Moe finds silver lining in latest unemployment numbers

Grim numbers on the job front Friday as Stats Canada says almost 53-thousand jobs were lost last month in Saskatchewan as COVID-19 ravages our economy.
On a year-over-year basis, that number stands at 74-thousand.
While those numbers are like a cold slap in the face to many, Premier Scott Moe is finding some positives.
“Saskatchewan’s unemployment rate now stands at 11.3 percent. While that is high and quite concerning, it is also the second lowest unemployment rate in Canada.” Moe said during the government’s daily briefing on the COVID-19 pandemic. “The fact is Saskatchewan is weathering the storm better than many provinces.”
Moe says when you look at this and the success Saskatchewan is having in “flattening the curve” that we are walking a very thin line, but one we are navigating safely.
“The question is do you want to re-open the economy or do you want to control the spread of COVID-19?” Moe asked. “The fact is I want to do both, we all want to do both and together we will.”

Meanwhile, NDP leader Ryan Meili responded to the job loss numbers saying it’s unfortunate Saskatchewan families have to struggle to make ends meet during the COVID-19 pandemic.

Meili says when this pandemic is over, there needs to be a change on how Saskatchewan’s economy operates in case something like this happens again.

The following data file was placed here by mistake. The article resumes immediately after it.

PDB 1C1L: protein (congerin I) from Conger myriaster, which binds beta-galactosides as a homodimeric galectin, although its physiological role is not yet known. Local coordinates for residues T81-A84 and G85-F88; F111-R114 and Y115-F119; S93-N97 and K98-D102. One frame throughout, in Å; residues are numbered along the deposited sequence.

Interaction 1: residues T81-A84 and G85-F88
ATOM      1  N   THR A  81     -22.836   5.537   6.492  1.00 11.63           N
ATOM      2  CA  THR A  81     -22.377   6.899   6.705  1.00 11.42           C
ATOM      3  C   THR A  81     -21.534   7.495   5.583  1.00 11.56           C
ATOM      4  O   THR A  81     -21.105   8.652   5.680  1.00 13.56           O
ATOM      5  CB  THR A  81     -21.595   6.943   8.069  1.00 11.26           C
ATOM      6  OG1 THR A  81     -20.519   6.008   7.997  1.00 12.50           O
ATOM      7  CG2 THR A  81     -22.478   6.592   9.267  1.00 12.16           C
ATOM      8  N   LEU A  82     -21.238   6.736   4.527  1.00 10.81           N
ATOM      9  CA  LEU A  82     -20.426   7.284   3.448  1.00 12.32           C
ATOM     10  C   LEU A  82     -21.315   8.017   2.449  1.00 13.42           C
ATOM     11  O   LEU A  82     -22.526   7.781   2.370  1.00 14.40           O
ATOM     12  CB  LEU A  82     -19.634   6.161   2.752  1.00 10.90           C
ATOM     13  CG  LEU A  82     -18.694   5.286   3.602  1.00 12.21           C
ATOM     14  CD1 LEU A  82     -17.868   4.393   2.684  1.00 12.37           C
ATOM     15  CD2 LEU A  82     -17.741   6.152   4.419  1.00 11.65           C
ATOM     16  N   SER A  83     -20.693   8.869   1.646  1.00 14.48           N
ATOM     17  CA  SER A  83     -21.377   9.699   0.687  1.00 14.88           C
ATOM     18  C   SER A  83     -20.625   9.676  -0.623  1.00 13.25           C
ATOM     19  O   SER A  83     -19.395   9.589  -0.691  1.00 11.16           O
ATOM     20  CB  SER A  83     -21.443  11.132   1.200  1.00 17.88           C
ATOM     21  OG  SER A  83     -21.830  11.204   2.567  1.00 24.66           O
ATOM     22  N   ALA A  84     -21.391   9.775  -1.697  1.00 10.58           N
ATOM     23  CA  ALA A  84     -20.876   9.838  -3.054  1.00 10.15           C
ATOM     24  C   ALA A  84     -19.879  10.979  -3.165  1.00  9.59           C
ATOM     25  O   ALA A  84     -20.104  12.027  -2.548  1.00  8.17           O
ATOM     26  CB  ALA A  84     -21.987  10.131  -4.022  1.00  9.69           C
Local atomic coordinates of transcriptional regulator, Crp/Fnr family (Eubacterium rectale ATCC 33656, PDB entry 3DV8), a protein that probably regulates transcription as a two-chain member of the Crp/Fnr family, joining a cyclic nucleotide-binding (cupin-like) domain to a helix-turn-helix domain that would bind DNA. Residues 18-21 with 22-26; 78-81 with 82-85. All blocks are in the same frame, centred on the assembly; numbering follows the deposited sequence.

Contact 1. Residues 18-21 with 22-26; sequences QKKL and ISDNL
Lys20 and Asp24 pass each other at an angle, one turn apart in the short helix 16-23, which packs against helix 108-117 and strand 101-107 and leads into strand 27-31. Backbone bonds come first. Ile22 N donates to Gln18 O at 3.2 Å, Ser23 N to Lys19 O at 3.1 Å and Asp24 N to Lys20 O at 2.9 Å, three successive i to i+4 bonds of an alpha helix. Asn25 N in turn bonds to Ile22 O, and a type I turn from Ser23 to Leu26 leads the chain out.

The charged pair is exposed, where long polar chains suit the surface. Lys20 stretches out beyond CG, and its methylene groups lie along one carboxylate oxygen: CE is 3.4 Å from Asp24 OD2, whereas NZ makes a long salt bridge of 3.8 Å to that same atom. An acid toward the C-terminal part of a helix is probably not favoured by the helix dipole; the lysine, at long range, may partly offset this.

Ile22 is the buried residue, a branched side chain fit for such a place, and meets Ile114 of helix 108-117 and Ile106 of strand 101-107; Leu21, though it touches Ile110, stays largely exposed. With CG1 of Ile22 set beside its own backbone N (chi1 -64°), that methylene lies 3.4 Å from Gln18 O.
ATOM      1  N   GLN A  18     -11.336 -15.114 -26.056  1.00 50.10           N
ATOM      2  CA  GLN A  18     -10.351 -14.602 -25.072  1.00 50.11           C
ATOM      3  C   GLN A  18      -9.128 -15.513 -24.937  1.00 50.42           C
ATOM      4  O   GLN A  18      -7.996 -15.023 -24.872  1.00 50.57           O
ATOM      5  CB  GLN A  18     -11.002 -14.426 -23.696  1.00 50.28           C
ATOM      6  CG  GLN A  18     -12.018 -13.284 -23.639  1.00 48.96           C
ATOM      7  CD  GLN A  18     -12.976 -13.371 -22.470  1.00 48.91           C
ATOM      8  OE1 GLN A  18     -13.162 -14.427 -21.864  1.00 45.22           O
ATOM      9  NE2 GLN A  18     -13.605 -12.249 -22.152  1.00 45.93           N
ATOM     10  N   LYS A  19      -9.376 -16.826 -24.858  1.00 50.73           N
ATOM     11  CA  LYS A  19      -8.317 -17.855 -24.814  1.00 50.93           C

“For too long, the Saskatchewan economy has been short-term, rip-and-ship, and these catastrophic events show how vulnerable that type of approach leaves us,” Meili said. “We look at hand sanitizer, health care supplies, even flour, how vulnerable we are when we’re so reliant on the rest of the world for the things we need.”

However, after Moe indicated federal funding is paying Saskatchewan people to not work, Meili said that’s a dangerous claim, and is frankly insulting.

“We see that the jobs just aren’t there, we know that Saskatchewan people are wanting to be on the job,” Meili said. “They want to be there safely, they want to be there if the jobs are there

“They’re anxiously wanting to work, and that work just isn’t there for them.”

Meili adds any notion of cutting supports at this time to encourage people to go back to work is “backwards.”

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